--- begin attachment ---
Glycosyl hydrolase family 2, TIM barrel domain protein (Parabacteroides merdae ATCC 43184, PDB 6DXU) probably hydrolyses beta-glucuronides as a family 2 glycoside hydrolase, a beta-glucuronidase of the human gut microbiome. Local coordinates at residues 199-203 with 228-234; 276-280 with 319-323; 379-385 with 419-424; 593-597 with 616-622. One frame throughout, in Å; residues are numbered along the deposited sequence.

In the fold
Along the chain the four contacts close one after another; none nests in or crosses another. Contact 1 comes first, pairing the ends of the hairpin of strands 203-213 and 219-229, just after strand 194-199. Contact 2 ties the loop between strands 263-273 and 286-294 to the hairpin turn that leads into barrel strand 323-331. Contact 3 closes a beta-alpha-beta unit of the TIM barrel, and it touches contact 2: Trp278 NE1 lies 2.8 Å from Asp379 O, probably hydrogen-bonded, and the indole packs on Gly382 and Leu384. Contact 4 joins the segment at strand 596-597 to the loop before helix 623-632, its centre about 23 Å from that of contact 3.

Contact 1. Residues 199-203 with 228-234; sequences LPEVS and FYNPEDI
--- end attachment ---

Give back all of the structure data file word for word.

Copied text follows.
Glycosyl hydrolase family 2, TIM barrel domain protein (Parabacteroides merdae ATCC 43184, PDB 6DXU) probably hydrolyses beta-glucuronides as a family 2 glycoside hydrolase, a beta-glucuronidase of the human gut microbiome. Local coordinates at residues 199-203 with 228-234; 276-280 with 319-323; 379-385 with 419-424; 593-597 with 616-622. One frame throughout, in Å; residues are numbered along the deposited sequence.

In the fold
Along the chain the four contacts close one after another; none nests in or crosses another. Contact 1 comes first, pairing the ends of the hairpin of strands 203-213 and 219-229, just after strand 194-199. Contact 2 ties the loop between strands 263-273 and 286-294 to the hairpin turn that leads into barrel strand 323-331. Contact 3 closes a beta-alpha-beta unit of the TIM barrel, and it touches contact 2: Trp278 NE1 lies 2.8 Å from Asp379 O, probably hydrogen-bonded, and the indole packs on Gly382 and Leu384. Contact 4 joins the segment at strand 596-597 to the loop before helix 623-632, its centre about 23 Å from that of contact 3.

Contact 1. Residues 199-203 with 228-234; sequences LPEVS and FYNPEDI